NEW YORK (AP) - SEATTLE (AP) - After last week saw former Nirvana
members Dave Grohl and Krist Novoselic denounce Courtney Love
in a lawsuit and in an open letter to fans, Love has responded with some public words of her own.
In an open letter signed from the "The Family of Kurt Cobain," Love maintains that she is acting in her late husband's best interest by stalling the release of the proposed Nirvana box set -- something she sued to do in October of this year.
"What should have been a private business negotiation has become a very public lawsuit," says the letter. "There are many issues that were left unresolved after Kurt's death that we're finally trying to put in order. Other parties have talked about finding 'a personal sense of closure' with Nirvana's music. That's exactly the opposite of what should happen. We want to celebrate Kurt's life and music and make sure Nirvana finds as large an audience as possible. We want future generations of music fans to give the band its rightful place alongside the Beatles, the Rolling Stones, Jimi Hendrix, Led Zeppelin, and Bob Dylan."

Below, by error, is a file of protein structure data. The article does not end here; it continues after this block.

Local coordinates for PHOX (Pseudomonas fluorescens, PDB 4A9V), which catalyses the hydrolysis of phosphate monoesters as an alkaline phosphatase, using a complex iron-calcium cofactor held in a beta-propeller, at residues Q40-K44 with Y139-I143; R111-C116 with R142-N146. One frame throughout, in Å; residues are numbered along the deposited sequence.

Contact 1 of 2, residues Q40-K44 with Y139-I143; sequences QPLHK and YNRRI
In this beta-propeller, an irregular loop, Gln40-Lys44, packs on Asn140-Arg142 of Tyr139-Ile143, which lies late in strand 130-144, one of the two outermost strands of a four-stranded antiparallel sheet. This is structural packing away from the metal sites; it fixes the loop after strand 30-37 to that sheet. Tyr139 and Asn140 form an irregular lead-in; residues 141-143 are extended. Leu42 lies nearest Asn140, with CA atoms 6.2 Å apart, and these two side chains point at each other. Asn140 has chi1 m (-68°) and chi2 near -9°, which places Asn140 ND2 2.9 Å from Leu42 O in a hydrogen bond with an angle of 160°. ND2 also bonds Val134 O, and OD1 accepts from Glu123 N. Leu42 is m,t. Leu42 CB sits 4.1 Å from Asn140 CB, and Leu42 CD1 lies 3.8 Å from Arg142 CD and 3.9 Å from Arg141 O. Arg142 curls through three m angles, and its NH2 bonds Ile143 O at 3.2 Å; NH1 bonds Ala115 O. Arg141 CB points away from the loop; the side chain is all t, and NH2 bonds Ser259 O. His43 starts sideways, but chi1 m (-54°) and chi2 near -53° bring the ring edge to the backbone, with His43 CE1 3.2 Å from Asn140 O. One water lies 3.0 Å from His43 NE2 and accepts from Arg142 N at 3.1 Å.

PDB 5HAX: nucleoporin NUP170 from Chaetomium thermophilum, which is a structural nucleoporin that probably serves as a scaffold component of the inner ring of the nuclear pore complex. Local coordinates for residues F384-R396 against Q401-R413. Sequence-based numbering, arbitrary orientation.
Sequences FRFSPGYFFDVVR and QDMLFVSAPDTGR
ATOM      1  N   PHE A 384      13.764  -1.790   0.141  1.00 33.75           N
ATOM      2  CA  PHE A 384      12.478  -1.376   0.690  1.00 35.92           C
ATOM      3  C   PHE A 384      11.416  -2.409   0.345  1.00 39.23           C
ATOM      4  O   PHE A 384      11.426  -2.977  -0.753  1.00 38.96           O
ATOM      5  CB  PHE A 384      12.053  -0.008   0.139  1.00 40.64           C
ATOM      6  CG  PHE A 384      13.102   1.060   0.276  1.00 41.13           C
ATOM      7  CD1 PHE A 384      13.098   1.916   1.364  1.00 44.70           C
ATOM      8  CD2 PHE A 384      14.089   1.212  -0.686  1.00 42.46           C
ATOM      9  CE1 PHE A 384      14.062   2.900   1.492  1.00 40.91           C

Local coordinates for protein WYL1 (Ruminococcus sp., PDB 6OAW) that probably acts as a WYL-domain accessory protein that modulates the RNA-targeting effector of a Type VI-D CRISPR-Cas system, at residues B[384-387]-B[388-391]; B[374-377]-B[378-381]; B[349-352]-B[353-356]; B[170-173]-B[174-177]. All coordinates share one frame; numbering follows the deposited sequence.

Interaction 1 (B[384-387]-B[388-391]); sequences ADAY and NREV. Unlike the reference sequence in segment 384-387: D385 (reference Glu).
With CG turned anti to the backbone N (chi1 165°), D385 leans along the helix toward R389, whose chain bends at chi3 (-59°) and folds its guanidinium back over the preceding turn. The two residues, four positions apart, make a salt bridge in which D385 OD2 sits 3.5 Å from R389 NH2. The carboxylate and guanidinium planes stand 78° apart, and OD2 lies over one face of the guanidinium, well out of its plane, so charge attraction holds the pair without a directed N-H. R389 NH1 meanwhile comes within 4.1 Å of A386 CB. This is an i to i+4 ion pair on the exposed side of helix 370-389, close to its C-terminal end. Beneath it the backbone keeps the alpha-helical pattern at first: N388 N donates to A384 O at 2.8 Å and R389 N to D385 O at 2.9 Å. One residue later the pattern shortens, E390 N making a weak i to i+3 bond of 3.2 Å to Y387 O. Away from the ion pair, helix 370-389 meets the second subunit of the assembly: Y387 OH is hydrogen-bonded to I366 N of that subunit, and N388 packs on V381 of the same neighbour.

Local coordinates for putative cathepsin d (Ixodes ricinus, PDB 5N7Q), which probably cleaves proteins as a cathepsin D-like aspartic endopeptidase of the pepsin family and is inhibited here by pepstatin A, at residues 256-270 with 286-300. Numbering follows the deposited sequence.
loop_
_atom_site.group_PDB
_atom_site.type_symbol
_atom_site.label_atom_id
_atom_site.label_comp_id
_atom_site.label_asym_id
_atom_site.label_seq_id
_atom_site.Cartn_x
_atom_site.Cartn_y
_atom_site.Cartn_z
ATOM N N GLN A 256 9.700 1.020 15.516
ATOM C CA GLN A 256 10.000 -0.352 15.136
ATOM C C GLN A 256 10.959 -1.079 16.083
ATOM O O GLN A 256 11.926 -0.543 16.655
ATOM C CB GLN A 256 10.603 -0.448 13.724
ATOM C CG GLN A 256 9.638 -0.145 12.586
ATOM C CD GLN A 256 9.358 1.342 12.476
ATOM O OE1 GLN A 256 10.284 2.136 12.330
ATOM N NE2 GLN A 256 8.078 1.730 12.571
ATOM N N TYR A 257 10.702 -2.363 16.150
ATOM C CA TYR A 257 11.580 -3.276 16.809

Love balks at Grohl and Novoselic's claims that Nirvana was a three-way partnership equally split among its members, stating over 93 percent of the copyrights of the band's songs are in Cobain's name.
"Kurt Cobain was Nirvana," she says. "He named the band, hired its members, played guitar, wrote the songs, fronted the band onstage and in interviews, and took responsibility for the band's business decisions."
Love states that Cobain refused to sign a partnership agreement when he was alive, and alleges that any partnership since was forced upon Cobain's heirs by attorneys citing a Washington law that would have forced Cobain's family to turn over all the band's interests to Grohl and Novoselic. "That assertion was untrue, but the threat was used to deprive the family of its rights to manage Kurt's legacy," she says.
In conclusion, Love fired off some free legal advice to all musicians out there. "Finally, we'd like to offer very sincere and heartfelt advice to everyone who's in a band: Take care of your business. Make sure you know what the contracts say and that your copyrights are in order. Remember that the lawyers and the managers and the accountants are your employees and that their job is to represent your interests."
Lawyers for Grohl and Novoselic had no comment on the letter at press time.